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Trump Invokes Executive Privilege Over Census Documents Sought by Oversight Committee

Trump Invokes Executive Privilege Over Census Documents Sought by Oversight Committee

The administration wants the citizenship question as a way “to improve enforcement of the Voting Rights Act of 1965, which protects minority voters.”

President Donald Trump asserted executive privilege over 2020 census documents sought by the House Oversight Committee for its investigation into an added citizenship question.

The move came right before the Democrat-led committee prepared to vote Attorney General William Barr and Commerce Secretary Wilbur Ross in contempt for not providing subpoenaed materials.

From Townhall:

The Department of Justice has provided 17,000 documents and multiple officials for testimony in response to their inquiries.

“By proceeding with today’s vote, you have abandoned the accommodation process with respect to your requests and subpoenas for documents concerning the Secretary’s decision to include a citizenship question on the 2020 census. The Executive Branch has engaged in food-faith [sic] efforts to satisfy the legislative needs of the Committee. Moreover, until the Committee’s abrupt decision to seek a contempt resolution, the Department was prepared to provide a significant number of additional documents responsive to the Committee’s April 2, 2019 subpoena. Unfortunately, rather than allowing the Department to complete its document production, you have chosen to go forward with an unnecessary and premature contempt vote,” Assistant Attorney General Stephen Boyd wrote in a letter to Chairman Elijah Cummings Wednesday morning.

“Accordingly, this letter is to advise you that the President has asserted executive privilege over certain subpoenaed documents identified by the Committee in its June 3, 2019 letters to the Attorney General and the Secretary,” Boyd continued.

Oversight Committee Chairman Elijah Cummings (D-MD) announced he “would delay the vote until committee members could review the letters from the Justice Department.”

Then-Assistant Attorney General Arthur Gary asked the Census Bureau in 2017 to add the citizenship question to the census as a way “to improve enforcement of the Voting Rights Act of 1965, which protects minority voters.”

Three federal courts blocked the question after the judges ruled the Commerce Department “failed to comply with federal laws requiring transparency and a reasonable basis for policy changes.”

The federal government appealed the rulings, which led them to the Supreme Court. The government’s argument in front of the justices took place at the end of March, but the ruling should come out at the end of June Insiders claimed that “the case is likely to go in favor of the administration.” From Bloomberg:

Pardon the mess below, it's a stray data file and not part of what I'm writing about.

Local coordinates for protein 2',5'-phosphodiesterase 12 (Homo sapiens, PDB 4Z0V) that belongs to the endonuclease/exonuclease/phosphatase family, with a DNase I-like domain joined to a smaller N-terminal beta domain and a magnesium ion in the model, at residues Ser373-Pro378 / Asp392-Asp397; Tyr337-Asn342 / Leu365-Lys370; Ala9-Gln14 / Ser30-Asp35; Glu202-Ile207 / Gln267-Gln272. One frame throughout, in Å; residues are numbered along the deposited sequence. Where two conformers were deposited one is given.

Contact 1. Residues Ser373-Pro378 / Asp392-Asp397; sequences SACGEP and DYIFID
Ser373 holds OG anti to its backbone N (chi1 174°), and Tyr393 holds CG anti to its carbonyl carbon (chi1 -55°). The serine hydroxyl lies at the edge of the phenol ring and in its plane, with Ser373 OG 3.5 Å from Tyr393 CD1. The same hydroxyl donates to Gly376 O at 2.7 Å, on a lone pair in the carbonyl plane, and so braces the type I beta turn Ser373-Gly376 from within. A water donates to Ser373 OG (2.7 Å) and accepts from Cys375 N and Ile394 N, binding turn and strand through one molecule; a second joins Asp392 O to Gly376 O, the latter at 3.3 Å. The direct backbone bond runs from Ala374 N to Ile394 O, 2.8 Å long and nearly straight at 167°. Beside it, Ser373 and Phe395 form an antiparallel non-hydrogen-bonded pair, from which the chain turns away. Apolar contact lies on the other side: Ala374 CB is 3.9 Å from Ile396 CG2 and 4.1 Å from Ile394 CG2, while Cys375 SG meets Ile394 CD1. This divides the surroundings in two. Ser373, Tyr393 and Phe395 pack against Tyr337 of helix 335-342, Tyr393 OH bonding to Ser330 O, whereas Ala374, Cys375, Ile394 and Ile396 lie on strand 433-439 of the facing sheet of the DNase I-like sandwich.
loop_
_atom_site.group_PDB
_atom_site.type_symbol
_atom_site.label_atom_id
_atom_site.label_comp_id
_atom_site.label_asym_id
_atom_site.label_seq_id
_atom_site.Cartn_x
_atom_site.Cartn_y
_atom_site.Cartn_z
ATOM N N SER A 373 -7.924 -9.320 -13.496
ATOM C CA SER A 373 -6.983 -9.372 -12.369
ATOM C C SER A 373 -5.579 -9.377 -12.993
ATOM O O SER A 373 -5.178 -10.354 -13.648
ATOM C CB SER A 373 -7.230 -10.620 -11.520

Key U.S. Supreme Court justices seemed inclined to let the Trump administration add a question about citizenship to the 2020 census in a clash that will shape the allocation of congressional seats and federal dollars.

In an 80-minute argument Tuesday that was both technical and combative, Chief Justice John Roberts and Justice Brett Kavanaugh directed almost all their questions to the lawyers challenging the decision to ask about citizenship. Kavanaugh said Congress gave the Commerce secretary “huge discretion” to decide what to ask on the census.

Republicans accused the Democrats of rushing the contempt vote while the case remains with the Supreme Court. The Democrats shot back that they believe Ross added the question illegally and just want answers.

The Democrats forget that “a citizenship question has appeared in some form or another on censuses throughout our history.” President Barack Obama removed these type of questions in 2010. Ken Paxton also noted in his op-ed at The Hill:

It is worth noting that the citizenship question does not ask about a person’s legal status; it merely asks about citizenship status and thus has nothing whatsoever to do with immigration enforcement. In fact, federal law prevents census data from being used for anything other than statistical analysis. That is the law and there is no evidence any agency intends to violate it.

But Orange Man Bad.

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Comments

JusticeDelivered | June 12, 2019 at 3:31 pm

I love it, let the howling begin.

    notamemberofanyorganizedpolicital in reply to JusticeDelivered. | June 12, 2019 at 6:02 pm

    Also notice how President Trump takes the very PC issues of the Communist/Leftist/Progressive/Democrats and uses them against Democrats!

    BRAVO BRAVO!!!!!!!!!!!!!!

    RE: “enforcement of the Voting Rights Act of 1965, which protects minority voters.”